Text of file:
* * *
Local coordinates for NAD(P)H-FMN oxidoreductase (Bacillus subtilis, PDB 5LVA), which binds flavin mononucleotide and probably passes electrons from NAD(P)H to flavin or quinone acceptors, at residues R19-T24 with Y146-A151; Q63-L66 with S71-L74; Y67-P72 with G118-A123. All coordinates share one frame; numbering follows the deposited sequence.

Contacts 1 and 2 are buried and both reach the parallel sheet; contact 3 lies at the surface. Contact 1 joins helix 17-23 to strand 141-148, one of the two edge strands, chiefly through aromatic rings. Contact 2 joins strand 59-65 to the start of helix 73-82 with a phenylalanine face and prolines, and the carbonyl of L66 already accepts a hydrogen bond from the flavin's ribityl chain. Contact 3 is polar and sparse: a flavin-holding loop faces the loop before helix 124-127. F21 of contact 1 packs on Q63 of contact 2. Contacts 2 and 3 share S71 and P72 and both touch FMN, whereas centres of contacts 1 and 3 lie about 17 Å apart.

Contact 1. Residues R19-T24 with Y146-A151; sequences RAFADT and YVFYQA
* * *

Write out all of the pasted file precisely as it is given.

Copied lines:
Local coordinates for NAD(P)H-FMN oxidoreductase (Bacillus subtilis, PDB 5LVA), which binds flavin mononucleotide and probably passes electrons from NAD(P)H to flavin or quinone acceptors, at residues R19-T24 with Y146-A151; Q63-L66 with S71-L74; Y67-P72 with G118-A123. All coordinates share one frame; numbering follows the deposited sequence.

Contacts 1 and 2 are buried and both reach the parallel sheet; contact 3 lies at the surface. Contact 1 joins helix 17-23 to strand 141-148, one of the two edge strands, chiefly through aromatic rings. Contact 2 joins strand 59-65 to the start of helix 73-82 with a phenylalanine face and prolines, and the carbonyl of L66 already accepts a hydrogen bond from the flavin's ribityl chain. Contact 3 is polar and sparse: a flavin-holding loop faces the loop before helix 124-127. F21 of contact 1 packs on Q63 of contact 2. Contacts 2 and 3 share S71 and P72 and both touch FMN, whereas centres of contacts 1 and 3 lie about 17 Å apart.

Contact 1. Residues R19-T24 with Y146-A151; sequences RAFADT and YVFYQA